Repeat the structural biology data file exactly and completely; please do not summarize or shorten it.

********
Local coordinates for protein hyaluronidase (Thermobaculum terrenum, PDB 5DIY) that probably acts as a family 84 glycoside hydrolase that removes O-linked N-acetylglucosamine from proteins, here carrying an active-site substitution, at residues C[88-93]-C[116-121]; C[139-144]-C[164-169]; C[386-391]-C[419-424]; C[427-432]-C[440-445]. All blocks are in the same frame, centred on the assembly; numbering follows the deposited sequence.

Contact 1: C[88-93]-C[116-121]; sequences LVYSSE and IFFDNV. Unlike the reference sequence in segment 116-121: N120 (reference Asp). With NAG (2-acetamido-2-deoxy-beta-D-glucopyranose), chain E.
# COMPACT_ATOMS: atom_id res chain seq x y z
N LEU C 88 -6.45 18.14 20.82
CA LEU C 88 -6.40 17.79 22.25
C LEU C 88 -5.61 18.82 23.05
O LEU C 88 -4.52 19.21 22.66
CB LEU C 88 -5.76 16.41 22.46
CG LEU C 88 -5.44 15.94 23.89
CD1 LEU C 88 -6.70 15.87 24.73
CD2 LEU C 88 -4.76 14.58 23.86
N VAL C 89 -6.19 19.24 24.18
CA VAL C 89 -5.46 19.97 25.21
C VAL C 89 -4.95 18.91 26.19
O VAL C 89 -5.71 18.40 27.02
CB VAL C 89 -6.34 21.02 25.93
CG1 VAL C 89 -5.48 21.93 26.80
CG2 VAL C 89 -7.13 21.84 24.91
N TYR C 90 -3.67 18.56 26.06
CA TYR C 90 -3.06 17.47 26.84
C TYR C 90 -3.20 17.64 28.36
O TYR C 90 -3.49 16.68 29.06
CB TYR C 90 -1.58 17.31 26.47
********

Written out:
Local coordinates for protein hyaluronidase (Thermobaculum terrenum, PDB 5DIY) that probably acts as a family 84 glycoside hydrolase that removes O-linked N-acetylglucosamine from proteins, here carrying an active-site substitution, at residues C[88-93]-C[116-121]; C[139-144]-C[164-169]; C[386-391]-C[419-424]; C[427-432]-C[440-445]. All blocks are in the same frame, centred on the assembly; numbering follows the deposited sequence.

Contact 1: C[88-93]-C[116-121]; sequences LVYSSE and IFFDNV. Unlike the reference sequence in segment 116-121: N120 (reference Asp). With NAG (2-acetamido-2-deoxy-beta-D-glucopyranose), chain E.
# COMPACT_ATOMS: atom_id res chain seq x y z
N LEU C 88 -6.45 18.14 20.82
CA LEU C 88 -6.40 17.79 22.25
C LEU C 88 -5.61 18.82 23.05
O LEU C 88 -4.52 19.21 22.66
CB LEU C 88 -5.76 16.41 22.46
CG LEU C 88 -5.44 15.94 23.89
CD1 LEU C 88 -6.70 15.87 24.73
CD2 LEU C 88 -4.76 14.58 23.86
N VAL C 89 -6.19 19.24 24.18
CA VAL C 89 -5.46 19.97 25.21
C VAL C 89 -4.95 18.91 26.19
O VAL C 89 -5.71 18.40 27.02
CB VAL C 89 -6.34 21.02 25.93
CG1 VAL C 89 -5.48 21.93 26.80
CG2 VAL C 89 -7.13 21.84 24.91
N TYR C 90 -3.67 18.56 26.06
CA TYR C 90 -3.06 17.47 26.84
C TYR C 90 -3.20 17.64 28.36
O TYR C 90 -3.49 16.68 29.06
CB TYR C 90 -1.58 17.31 26.47